The approval is for patients with stage 3 NSCLC whose disease has not progressed following platinum-based chemoradiation therapy. Imfinzi is now the only immunotherapy approved in Canada for this indication.
“Health Canada’s approval of Imfinzi heralds a new era in the treatment of stage III, unresectable lung cancer. Despite its often deadly prognosis, we attempt to treat these patients with the intent to cure their disease. We have been long awaiting a new therapeutic option that can offer some hope post-chemoradiation therapy. With Imfinzi, we now have a proven, approved treatment that may significantly improve outcomes for patients within this disease setting,” Rosalyn Juergens, MD, PhD, medical oncologist at Juravinski Cancer Centre, said in a press release.
Imfinzi is a fully human monoclonal antibody designed to counter the tumor’s immune-evading tactics and release the inhibition of immune responses.
The approval was based on data from the randomized, multicenter Phase 3 PACIFIC clinical trial (NCT02125461), in which Imfinzi extended the time to disease worsening or death by nearly one year (11.2 months) against placebo.
This represented a 48% reduction in the risk of progression or death versus placebo in all patients, regardless of their programmed death-ligand 1 (PD-L1) status. PD-L1 is a protein found on the surface of cancer cells. When it binds to its receptor, PD-1, on T-cells, it makes it difficult for these immune cells to find and destroy cancer cells. PD-L1 levels can be used to predict a patient’s response to medications designed to block this interaction like Imfinzi.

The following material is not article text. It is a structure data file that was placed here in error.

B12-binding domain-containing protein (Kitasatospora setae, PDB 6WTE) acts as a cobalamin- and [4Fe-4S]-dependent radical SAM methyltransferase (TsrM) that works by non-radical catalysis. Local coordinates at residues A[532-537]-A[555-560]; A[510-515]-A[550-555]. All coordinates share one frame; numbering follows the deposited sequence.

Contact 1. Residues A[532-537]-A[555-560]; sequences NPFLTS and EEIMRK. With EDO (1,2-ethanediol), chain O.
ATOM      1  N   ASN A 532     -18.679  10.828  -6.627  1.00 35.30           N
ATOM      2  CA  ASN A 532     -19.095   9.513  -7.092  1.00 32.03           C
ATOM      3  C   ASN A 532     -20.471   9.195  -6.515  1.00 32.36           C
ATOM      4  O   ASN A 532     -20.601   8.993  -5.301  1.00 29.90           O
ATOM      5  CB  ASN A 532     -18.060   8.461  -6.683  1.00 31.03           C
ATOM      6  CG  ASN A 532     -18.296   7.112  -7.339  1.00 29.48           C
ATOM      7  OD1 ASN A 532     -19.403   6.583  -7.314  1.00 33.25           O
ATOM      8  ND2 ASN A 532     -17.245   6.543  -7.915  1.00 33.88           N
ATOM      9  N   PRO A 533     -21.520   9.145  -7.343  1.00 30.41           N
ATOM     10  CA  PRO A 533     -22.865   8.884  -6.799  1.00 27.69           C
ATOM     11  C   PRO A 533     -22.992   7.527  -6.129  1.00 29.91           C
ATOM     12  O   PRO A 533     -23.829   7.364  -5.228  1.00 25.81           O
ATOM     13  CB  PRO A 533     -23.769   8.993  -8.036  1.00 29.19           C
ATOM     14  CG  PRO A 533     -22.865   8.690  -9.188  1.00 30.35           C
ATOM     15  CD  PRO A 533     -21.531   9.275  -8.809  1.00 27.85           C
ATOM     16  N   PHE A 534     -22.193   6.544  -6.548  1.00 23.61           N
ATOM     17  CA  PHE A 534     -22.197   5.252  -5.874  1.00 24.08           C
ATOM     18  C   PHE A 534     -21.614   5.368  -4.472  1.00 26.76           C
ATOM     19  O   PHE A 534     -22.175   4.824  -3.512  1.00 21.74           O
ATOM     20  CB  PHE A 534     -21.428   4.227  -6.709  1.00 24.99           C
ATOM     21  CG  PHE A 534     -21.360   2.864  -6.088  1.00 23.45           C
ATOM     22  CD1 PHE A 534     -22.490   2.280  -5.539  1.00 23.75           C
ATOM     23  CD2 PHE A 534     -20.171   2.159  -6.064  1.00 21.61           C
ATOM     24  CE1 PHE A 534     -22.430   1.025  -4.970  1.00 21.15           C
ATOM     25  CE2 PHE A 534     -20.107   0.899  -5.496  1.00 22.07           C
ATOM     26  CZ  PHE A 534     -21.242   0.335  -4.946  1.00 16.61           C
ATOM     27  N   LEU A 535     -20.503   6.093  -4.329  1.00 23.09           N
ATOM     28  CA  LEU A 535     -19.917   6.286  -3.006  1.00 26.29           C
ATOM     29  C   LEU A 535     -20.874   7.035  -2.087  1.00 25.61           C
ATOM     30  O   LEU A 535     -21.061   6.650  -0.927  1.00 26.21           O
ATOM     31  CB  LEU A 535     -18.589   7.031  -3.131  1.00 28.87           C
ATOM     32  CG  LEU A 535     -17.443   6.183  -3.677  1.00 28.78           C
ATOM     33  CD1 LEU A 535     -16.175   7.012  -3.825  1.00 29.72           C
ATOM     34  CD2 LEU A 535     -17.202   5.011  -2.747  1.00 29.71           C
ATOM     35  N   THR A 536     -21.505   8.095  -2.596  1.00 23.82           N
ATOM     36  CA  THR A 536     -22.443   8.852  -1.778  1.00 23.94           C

Patients with stage 3 NSCLC are typically treated with a combination of surgery, radiation therapy, and/or chemotherapy. However, despite treatment, most NSCLC patients’ cancer ends up spreading to other parts of their bodies. Over the past two decades, researchers have tried to improve outcomes for these patients. Trial results show that Imfinzi may be able to do just that.
Additionally, the incidence and severity of adverse events were comparable with those of patients receiving placebo, with the most common events being cough, pneumonitis, upper respiratory tract infections, and rash.
About 8% of patients receiving Imfinzi had to discontinue their participation in the trial due to adverse reactions after concurrent chemoradiation therapy.
“The progression-free survival rates seen with Imfinzi are unprecedented in their impact in this disease setting where there have been no other beneficial treatments to offer patients in the last two decades,” said Rob El-Maraghi, MD, medical oncologist at the Simcoe Muskoka Regional Cancer Centre.
The ongoing PACIFIC study is still evaluating overall survival, but detailed interim results are already available in the New England Journal of Medicine, under the title “Durvalumab after Chemoradiotherapy in Stage III Non–Small-Cell Lung Cancer.”
Stage 3 NSCLC represents about 35% of all new NSCLC diagnoses, with nearly 80% of patients unsuited for surgery.
Other clinical trials currently studying Imfinzi in NSCLC patients include the Phase 3 MYSTIC (NCT02453282), the Phase 3 NEPTUNE (NCT02542293), the Phase 2 PEARL (NCT02994576) and the Phase 3 POSEIDON (NCT03164616) studies. Both PEARL and POSEIDON are currently recruiting participants.
In February , the U.S. Food and Drug Administration approved Imfinzi as the first immunotherapy in the United States for patients with advanced NSCLC who have not progressed after chemoradiation therapy.
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